11. Beaumaris Castle
If Conwy or Caernarfon didn’t satisfy your desire for a medieval castle, check out Beaumaris Castle. Located on the east coast of Anglesey overlooking the Menai Straits, it is no less impressive than its UNESCO sibling.
Beaumaris Castle also hosts lots of fun activities and events during the peak summer season.
Read more: Weekend glamping at Wonderful Wild (located in Beaumaris
12. Erddig Hall in Wrexham
Eldig Hall, owned by the National Trust, is a huge 17th-century manor house about two miles outside Wrexham. Not only is the house and its interior beautiful, but the 12,000 acres of gardens alone are worth a visit.
Interesting fact: The York family owned the property for 240 years after the original owners built it and went bankrupt. And all the owners had the name Simon or Philip. Christmas dinner must have been very confusing for the family.
Read more: 10 must-see National Trust attractions in North Wales
13. Longest Place Name in Europe
Can you visit Anglesey without visiting the village with the longest place name in Europe? Absolutely not! Pilgrimage to this tongue-twister town and taking a selfie with the station sign should be on every Brit’s bucket list.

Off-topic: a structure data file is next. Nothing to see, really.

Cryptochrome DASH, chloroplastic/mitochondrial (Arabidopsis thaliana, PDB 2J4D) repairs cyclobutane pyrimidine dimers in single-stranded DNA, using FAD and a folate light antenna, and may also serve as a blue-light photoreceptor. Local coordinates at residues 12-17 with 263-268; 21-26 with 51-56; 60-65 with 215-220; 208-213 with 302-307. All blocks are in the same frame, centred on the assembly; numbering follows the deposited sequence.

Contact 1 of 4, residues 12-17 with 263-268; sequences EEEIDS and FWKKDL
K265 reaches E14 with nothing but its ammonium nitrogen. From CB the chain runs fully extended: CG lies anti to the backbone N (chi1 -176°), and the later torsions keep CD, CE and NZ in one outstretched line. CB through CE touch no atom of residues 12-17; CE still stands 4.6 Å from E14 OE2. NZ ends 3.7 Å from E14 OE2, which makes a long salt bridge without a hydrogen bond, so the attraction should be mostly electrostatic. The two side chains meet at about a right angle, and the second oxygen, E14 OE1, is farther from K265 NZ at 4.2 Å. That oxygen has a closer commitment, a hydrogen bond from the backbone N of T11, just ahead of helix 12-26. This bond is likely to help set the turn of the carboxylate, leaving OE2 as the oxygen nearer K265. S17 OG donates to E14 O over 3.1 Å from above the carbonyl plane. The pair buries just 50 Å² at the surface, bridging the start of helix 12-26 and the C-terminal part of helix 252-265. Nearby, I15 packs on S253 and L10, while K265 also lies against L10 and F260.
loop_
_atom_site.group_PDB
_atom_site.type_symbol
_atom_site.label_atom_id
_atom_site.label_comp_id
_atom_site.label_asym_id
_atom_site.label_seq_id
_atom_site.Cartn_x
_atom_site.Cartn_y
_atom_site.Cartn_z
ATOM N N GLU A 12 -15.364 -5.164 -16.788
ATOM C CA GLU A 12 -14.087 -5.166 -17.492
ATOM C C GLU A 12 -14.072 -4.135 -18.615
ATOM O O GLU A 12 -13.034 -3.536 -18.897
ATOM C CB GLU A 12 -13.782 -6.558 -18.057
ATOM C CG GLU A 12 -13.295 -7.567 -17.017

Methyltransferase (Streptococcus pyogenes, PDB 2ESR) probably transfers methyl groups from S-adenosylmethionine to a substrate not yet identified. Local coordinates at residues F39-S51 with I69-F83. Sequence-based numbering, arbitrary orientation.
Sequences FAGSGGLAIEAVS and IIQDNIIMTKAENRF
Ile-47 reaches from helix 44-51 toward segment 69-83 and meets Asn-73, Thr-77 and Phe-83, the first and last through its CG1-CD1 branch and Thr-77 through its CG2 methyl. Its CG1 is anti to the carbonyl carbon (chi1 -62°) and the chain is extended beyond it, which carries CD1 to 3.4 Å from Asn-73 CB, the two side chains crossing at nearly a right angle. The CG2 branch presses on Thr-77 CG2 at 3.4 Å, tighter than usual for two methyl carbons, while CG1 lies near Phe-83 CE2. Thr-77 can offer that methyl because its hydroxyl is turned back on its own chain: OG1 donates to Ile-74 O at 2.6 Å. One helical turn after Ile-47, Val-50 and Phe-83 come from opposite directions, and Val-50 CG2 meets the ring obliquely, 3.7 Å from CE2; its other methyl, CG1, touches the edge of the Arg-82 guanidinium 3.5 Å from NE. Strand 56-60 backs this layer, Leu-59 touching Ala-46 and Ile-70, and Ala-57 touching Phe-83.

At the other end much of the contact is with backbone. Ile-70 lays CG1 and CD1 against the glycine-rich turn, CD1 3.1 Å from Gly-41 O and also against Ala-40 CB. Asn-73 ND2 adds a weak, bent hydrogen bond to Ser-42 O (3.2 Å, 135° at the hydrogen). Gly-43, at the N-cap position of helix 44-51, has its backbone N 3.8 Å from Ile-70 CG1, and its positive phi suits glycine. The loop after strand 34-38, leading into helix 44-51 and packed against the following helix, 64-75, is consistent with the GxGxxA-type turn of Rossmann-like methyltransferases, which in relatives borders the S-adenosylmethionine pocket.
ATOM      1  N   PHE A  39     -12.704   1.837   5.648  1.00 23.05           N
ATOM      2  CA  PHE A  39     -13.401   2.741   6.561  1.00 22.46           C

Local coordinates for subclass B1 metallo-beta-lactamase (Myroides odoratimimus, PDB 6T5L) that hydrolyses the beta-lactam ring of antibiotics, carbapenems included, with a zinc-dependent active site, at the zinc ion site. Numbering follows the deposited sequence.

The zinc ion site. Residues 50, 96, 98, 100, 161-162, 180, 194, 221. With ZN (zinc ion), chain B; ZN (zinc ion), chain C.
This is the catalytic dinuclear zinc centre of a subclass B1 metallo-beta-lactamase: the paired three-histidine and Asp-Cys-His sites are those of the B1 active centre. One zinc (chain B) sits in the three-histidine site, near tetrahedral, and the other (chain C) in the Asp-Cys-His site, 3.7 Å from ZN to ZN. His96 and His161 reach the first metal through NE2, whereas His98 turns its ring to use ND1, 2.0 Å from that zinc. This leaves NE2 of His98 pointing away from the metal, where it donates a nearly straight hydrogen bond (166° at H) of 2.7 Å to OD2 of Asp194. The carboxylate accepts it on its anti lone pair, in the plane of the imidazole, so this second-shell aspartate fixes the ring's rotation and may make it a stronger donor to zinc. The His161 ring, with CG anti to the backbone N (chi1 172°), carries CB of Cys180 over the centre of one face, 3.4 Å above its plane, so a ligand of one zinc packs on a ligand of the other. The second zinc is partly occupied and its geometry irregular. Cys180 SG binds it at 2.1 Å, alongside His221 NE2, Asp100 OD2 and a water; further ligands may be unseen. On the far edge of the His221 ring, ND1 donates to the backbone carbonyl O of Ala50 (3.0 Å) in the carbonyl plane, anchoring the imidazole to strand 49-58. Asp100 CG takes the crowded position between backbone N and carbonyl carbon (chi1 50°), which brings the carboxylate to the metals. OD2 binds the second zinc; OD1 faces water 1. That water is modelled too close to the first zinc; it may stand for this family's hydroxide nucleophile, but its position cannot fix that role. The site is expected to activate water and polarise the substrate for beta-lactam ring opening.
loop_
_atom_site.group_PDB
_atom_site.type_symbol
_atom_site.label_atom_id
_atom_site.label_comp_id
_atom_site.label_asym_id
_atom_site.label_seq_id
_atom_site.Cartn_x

The village of Llanfairprgwyngilgogerishwindrobwulurlantisiliogogogoch didn’t always have this comically long name. In 1860, they decided to combine the names of several towns as a PR ploy. And it worked! There are some shorter versions, but they’re not as fun.
So what does it say in English? Something like “the church of St. Mary in the hollow of the white hazel near the whirlpool of the rapids, and the church of St. Tysilio near the red grotto.”
14. Bodnant Garden